A Book

Global Humility

It is within this context that I completed reading Global Humility: Attitudes For Mission by Andy McCullough. In this book, he asserts that the number one factor affecting missions in our world is lack of humility. This is a powerful and troubling assertion. It’s also an important one. Those of us who are Christians engaged in cross-cultural work, whether we be missionaries or not, have the important task of communicating across many boundaries. To do that well, humility is essential.

deadlines
Photo by Andrea Piacquadio

Dealing with Deadlines

As we approach the end of a year, we face approaching deadlines, often coming more quickly than we had hoped. Many of our goals in our Annual Ministry Plan Season are due at the end of this year. Back in January, we identified some projects we wanted to complete in 2022, and now we just have a few more weeks to do so. I already know that my team and I will not complete some of these goals this year. Hopefully next year, we can finish them.

We also face deadlines in more personal areas. Christmas is just two weeks away, and we still have gifts to purchase and wrap before then. The deadline set by Canada Post for sending Christmas cards within Canada is December 16. To send cards to the USA, our deadline is even earlier – December 12. For sending to most of the rest of the world, the deadline has already passed.

Why do we call it a “deadline”?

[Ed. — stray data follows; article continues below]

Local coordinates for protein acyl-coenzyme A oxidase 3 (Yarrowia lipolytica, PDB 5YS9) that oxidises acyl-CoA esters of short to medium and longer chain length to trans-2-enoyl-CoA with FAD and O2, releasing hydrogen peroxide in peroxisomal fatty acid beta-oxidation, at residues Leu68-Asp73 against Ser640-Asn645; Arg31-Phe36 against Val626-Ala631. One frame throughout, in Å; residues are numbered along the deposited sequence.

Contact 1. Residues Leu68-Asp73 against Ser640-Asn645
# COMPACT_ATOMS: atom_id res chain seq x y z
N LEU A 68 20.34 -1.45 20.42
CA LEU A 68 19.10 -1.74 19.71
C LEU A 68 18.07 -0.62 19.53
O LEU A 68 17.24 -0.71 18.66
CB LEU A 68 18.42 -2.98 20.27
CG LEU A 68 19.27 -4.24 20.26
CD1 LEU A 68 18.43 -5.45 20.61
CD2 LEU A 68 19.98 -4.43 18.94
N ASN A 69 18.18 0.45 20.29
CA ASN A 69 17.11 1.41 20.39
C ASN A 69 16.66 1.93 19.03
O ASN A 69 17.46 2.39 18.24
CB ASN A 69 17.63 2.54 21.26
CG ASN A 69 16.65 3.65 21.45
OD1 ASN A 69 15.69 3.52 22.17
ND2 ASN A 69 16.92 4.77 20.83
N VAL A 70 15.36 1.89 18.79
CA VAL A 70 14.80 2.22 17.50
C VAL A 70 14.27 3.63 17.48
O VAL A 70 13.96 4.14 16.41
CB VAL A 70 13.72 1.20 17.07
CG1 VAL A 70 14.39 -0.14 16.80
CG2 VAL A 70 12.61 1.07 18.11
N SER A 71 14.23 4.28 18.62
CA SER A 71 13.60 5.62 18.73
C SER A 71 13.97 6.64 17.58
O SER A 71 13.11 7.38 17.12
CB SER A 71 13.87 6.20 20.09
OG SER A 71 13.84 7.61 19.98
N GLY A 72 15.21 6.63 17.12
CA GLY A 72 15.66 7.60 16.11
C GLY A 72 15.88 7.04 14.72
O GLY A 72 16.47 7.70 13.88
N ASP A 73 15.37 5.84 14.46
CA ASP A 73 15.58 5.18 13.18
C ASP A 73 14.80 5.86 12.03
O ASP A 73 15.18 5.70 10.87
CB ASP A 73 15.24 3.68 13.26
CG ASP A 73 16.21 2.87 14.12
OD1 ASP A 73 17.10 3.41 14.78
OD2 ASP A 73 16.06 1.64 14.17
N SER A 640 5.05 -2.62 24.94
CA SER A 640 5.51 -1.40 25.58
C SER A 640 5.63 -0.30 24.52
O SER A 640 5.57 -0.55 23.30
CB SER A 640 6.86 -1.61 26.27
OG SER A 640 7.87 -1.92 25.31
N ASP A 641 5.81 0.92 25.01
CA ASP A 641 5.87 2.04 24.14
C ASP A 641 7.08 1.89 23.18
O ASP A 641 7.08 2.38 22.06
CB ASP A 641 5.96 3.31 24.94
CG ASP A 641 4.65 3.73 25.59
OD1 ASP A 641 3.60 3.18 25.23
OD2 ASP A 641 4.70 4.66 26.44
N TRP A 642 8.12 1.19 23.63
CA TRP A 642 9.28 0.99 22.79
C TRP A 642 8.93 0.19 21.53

The word “deadline” is a strange and sobering word, is it not? Our deadlines may have consequences for failing to meet them. But thankfully, none of my deadlines have ever threatened me with execution! Apparently the word “deadline” comes from the American Civil War. A Confederate prison in Georgia was notorious for shooting POWs who crossed a line within or around the prison. So this “deadline” was a literal line with deadly consequences for those who dared cross it. Since the Civil War, the figurative meaning of the word has totally overshadowed the original meaning. But the word still implies how important it is to stay within the set time limits, although most of us do not think about deadlines in this way.

Missionaries and deadlines

Maybe I am wrong but I think that we as missionaries are less concerned about deadlines than most people. Those of us who have lived and worked in cultures without a strong time-orientation have seen ample proof that the world works quite well even if events do not start on time.

Working Genius
Photo by MART PRODUCTION

What is your genius at work?

I have taken many different personality and strength assessments over the years. Myers-Briggs, Grip-Birkman, MinistryStyles, StrengthsFinder, DiSC, Enneagram, and 5 Voices are a few that stick out. Part of my motivation in taking these assessments was to evaluate their effectiveness. I wanted to see how well they helped team members understand one another better. Would they help us in our training of new cross-cultural workers? But I have to admit a big part of my motivation was just my innate curiosity to understand myself better.

Shortcomings of personality assessments